Derek Chauvin’s criminal trial in the death of George Floyd is scheduled to begin shortly. He faces charges of second-degree murder, third-degree murder, and manslaughter in the death of Floyd. The eight-minute video of Chauvin kneeling on Floyd’s neck until he went motionless and later succumbed resulted in nationwide protests.
The legal fees for the former Minneapolis police officer are likely to prove substantial, and the city of Minneapolis is not footing the bill. While cops are supposed to pay for their own legal expenses when accused of crimes, that may not prove a concern for Chauvin.
The Minnesota Police and Peace Officers Association, which boasts of having “a rich tradition of improving the lives of its 10,000 members,” also has a rich tradition of paying the legal fees of accused police officers. Chauvin is receiving help with his legal costs from the MPPOA, and so are the three other former officers involved in Floyd’s death.
The situation is far from unusual – there are many such funds nationwide. Police officers’ ability to access this money when faced with criminal charges is among the reasons that bad cops often do not face accountability.
Union Benefits and Non-profit Organizations
Police officers generally receive this legal defense benefit as part of their union membership. Each member pays a fee, whether monthly or annually, and if they are involved in an on-the-job killing, they can then receive advice from defense attorneys via their union.
The National Law Enforcement Legal Defense Fund is a non-profit organization assisting officers accused of crimes without the need for those individuals to belong to a union or pay fees. In recent years, many police officers charged in high-profile deaths have received help from the LELDF. These include the six Baltimore police officers who were acquitted or had their charges dropped in the death of Freddie Gray.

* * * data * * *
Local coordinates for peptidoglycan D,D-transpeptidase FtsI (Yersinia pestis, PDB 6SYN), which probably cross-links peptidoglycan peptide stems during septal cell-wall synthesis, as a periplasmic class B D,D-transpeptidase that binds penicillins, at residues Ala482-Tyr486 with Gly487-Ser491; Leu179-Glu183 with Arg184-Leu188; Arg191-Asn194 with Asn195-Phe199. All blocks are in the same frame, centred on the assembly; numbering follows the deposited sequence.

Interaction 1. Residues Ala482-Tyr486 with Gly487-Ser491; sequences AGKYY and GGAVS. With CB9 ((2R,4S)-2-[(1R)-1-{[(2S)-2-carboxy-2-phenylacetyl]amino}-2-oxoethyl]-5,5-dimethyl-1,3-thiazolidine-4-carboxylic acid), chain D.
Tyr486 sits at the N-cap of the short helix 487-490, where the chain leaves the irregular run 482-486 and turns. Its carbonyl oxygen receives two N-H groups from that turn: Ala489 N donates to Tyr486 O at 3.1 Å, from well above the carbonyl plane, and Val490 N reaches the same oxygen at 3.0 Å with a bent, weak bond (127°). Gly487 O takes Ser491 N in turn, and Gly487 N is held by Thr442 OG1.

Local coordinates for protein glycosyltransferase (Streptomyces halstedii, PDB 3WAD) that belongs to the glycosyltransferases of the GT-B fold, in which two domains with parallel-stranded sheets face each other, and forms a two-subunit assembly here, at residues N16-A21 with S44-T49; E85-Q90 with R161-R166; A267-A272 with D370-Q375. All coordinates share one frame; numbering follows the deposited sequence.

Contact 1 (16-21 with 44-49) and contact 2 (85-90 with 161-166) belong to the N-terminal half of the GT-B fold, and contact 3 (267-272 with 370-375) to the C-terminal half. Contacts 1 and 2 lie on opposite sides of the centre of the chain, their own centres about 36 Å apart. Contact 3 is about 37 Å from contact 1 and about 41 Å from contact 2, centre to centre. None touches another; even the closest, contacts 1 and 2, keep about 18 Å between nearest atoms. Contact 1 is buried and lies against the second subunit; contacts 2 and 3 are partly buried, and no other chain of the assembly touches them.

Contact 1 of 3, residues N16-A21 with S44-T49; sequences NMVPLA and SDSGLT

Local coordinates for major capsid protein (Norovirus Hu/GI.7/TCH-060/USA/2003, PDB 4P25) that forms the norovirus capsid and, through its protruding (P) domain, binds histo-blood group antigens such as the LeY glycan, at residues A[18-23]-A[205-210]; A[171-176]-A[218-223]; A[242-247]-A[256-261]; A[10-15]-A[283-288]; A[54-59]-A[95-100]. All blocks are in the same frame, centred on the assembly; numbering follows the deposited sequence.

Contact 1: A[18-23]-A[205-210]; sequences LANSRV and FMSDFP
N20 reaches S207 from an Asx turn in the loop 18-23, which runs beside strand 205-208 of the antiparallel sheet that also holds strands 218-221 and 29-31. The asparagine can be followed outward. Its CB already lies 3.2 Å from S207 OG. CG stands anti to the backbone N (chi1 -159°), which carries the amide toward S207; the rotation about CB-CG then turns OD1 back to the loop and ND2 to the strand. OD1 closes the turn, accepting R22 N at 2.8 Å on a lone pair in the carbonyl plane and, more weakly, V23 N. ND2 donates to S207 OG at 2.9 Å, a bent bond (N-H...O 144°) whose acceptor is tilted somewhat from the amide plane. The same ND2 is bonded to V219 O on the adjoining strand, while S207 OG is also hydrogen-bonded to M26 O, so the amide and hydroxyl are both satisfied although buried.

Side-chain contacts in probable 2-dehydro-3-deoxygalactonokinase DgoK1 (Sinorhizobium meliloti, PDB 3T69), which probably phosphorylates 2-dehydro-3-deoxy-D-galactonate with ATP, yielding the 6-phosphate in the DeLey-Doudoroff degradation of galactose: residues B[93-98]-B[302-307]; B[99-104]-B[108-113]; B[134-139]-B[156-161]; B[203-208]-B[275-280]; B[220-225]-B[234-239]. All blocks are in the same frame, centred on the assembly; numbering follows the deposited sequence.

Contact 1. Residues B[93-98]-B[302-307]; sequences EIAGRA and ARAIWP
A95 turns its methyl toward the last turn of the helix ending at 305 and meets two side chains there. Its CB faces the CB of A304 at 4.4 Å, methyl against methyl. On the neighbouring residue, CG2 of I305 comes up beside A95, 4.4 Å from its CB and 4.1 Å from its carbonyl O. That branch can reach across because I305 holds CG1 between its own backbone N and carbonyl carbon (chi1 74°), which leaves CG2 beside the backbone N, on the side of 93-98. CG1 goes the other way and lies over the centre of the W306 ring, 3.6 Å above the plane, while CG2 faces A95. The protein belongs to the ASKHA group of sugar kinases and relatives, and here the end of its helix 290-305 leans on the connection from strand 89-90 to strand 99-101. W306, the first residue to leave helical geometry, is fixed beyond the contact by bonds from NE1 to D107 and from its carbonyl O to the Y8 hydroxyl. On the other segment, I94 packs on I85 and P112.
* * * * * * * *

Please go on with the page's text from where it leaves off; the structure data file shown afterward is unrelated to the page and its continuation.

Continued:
District Attorney Donations
The issue with police legal defense funds goes beyond that of criminal cops. Some of the groups in charge of legal defense funds also contribute heavily to district attorney candidates. It is the district attorney, after all, who determines whether to bring charges against law enforcement officers.
For instance, the Peace Officers Research Association of California, the state’s largest public safety organization, also has the country’s oldest, largest, and “most respected” legal plan, as per PORAC. It serves more than 135,000 members nationwide. PORAC supports candidates for prosecutor in elections across the state. Among them was Sacramento DA Anne Marie Schubert. She received at least $3,000 from PORAC in her 2013 campaign. A few years later, Schubert decided not to press charges against the officers who shot and killed Stephon Clark when he was in his grandmother’s backyard holding a cellphone.
The conflict of interest is alarming. Police reform candidates are targets of PORAC spending. In 2020, PORAC spent $724,000 in the Los Angeles County district attorney race against reformist challenger George Gascon. The police shootings in LA County are among the highest in the nation. Gascon is a former beat cop and assistant chief of the LAPD. Despite the money spent by PORAC to defeat him, Gascon won the election.
Police organizations have generally condemned Chauvin’s actions. Even the executive director of the MPPOA told interviewer Gayle King that Chauvin “betrayed the badge.” Perhaps, but not enough of a betrayal that the organization refuses to pay for his defense.